UPDATE: City Councilor: I trust the cops

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UPDATE:
Councilor Larry Bagley got back to us Friday afternoon with comments regarding our report on the Colorado Springs Police Department's use of force. Here are his thoughts:
From what I understand, these cases are possibly in litigation and I am unable to discuss them specifically. I did a ride along on 7 July with an officer from Falcon District. We responded to a couple of calls. Although they were relatively minor incidents, there was a fair amount of stress for the citizens involved. I was impressed by the professionalism and courtesy displayed by our police officers in these calls. I understand my presence had some influence, but overall I trust our police officers. They are very often in harm's way dealing with very volatile situations and persons, and have to make quick decisions under pressure to protect citizens, themselves, and property.

However, we must continue to be vigilant ensuring the rights of all citizens are protected. The use of body cams including the necessary support personnel and equipment, and appropriate procedures, is a possible safeguard not only for citizens but officers also. 
We haven't heard from any other Council members on this topic except for those cited in this blog.

—————————————-ORIGINAL POST 10:40 A.M. THURSDAY, JULY 16, 2015————————————

Wednesday morning, we asked members of the Colorado Springs City Council for a comment in response to our "Full Force" cover story and sidebar that shows a young woman being thrown to the floor by a cop and highlights other use-of-force cases.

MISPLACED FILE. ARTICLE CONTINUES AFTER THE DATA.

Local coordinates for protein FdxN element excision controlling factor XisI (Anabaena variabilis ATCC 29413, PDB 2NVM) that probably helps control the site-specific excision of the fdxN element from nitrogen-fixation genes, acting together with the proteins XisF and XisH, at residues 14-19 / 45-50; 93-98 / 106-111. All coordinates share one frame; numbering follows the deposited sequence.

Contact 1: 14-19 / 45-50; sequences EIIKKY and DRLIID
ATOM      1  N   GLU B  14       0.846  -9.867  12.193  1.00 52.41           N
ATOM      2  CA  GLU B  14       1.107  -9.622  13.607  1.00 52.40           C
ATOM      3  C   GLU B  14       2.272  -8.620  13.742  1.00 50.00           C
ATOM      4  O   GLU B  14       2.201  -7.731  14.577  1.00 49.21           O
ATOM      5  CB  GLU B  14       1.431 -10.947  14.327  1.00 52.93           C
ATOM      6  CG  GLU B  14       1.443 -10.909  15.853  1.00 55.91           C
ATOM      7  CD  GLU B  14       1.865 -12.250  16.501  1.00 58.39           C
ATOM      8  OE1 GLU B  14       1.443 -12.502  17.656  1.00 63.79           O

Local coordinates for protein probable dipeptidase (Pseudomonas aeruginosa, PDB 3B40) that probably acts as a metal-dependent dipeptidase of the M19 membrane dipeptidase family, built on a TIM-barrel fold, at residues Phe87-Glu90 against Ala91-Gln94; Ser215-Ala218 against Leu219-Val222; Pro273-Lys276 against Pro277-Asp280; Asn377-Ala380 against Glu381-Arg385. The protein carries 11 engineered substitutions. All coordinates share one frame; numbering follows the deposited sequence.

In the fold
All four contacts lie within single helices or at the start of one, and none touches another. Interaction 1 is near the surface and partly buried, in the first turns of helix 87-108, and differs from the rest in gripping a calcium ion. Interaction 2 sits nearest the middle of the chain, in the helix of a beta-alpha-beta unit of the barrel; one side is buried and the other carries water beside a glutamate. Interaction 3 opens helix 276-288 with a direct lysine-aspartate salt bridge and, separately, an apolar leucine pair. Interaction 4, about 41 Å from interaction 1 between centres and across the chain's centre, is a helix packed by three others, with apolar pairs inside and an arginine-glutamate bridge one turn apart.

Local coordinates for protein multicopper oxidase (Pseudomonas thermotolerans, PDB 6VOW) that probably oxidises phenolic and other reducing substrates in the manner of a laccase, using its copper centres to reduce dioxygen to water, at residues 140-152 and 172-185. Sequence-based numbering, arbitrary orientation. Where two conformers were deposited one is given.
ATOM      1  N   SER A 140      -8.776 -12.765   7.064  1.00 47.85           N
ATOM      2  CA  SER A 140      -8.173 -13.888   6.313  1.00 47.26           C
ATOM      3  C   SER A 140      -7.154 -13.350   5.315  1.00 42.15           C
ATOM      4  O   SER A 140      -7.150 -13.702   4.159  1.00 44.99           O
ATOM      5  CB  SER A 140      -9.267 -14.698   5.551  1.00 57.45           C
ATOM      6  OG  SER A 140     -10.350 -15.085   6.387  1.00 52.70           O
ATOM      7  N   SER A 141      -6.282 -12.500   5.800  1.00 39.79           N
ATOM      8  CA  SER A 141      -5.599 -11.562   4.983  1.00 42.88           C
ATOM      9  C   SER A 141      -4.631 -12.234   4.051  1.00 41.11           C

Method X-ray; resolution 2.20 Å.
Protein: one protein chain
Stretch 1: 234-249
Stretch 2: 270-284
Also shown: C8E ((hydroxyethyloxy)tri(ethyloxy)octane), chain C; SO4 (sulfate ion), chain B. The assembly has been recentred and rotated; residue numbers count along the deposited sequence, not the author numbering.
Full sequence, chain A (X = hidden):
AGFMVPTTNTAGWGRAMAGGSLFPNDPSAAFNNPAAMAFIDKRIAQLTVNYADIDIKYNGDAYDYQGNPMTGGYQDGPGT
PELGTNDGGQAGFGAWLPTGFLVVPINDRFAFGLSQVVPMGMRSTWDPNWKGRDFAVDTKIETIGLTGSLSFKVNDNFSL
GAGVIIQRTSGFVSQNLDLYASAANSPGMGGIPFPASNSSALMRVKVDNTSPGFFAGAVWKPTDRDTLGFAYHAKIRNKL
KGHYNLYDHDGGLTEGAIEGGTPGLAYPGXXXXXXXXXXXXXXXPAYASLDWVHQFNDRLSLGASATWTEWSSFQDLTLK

Knight: Has a lot of trust in the cops. - KIRK WOUNDY
  • Kirk Woundy
  • Knight: Has a lot of trust in the cops.
We've gotten one response, from Councilor Don Knight, and he, like Mayor John Suthers, is squarely in the cops' corner, though he does say he wants cops to wear body cameras for accountability.

Says Knight via email:
This article focuses on different cases where the city has received notice of claim. Since we are involved in litigation I am not permitted to discuss the cases. I have a lot of trust in our Police Department. In light of the circumstances nationally I am glad I live in a community where there is such a large amount of trust in our officers. This does not mean that we can sit idly but must always look at ways to be on the cutting edge of technology and best practices. I support the police department’s quest for body worn cameras. They are a tool which will help hold both officers and citizens accountable.
City Council is the body that decides whether the city will provide legal representation to cops who are accused of acting badly. Council also is responsible for approving settlements in such cases. 

Yesterday, we reported that Suthers immediately took up for the police when we asked him for a comment about our report. He cited his long affiliation with law enforcement through his involvement with the Colorado Police Officers Standards and Training Committee and as district attorney.

So we know that Suthers will side with law enforcement, because he's said so, and hence, it's highly unlikely he'll be interested in an outside review of the Police Department.

Some might suggest that elected officials are beholding to the cops due to campaign donations, so we took at look at that. For what it's worth, we found the Colorado Springs Police Protective Association gave $6,000 to Suthers' campaign for mayor and gave $1,000 each to Councilors Larry Bagley and Merv Bennett in the last election in April.

In the 2013 election, the cops gave $3,000 each to Jill Gaebler and Keith King.

So if campaign donations do matter, police should be a little worried. Their chosen candidates don't comprise a majority. They did not financially support Don Knight, Andy Pico, Helen Collins, Tom Strand and Bill Murray.


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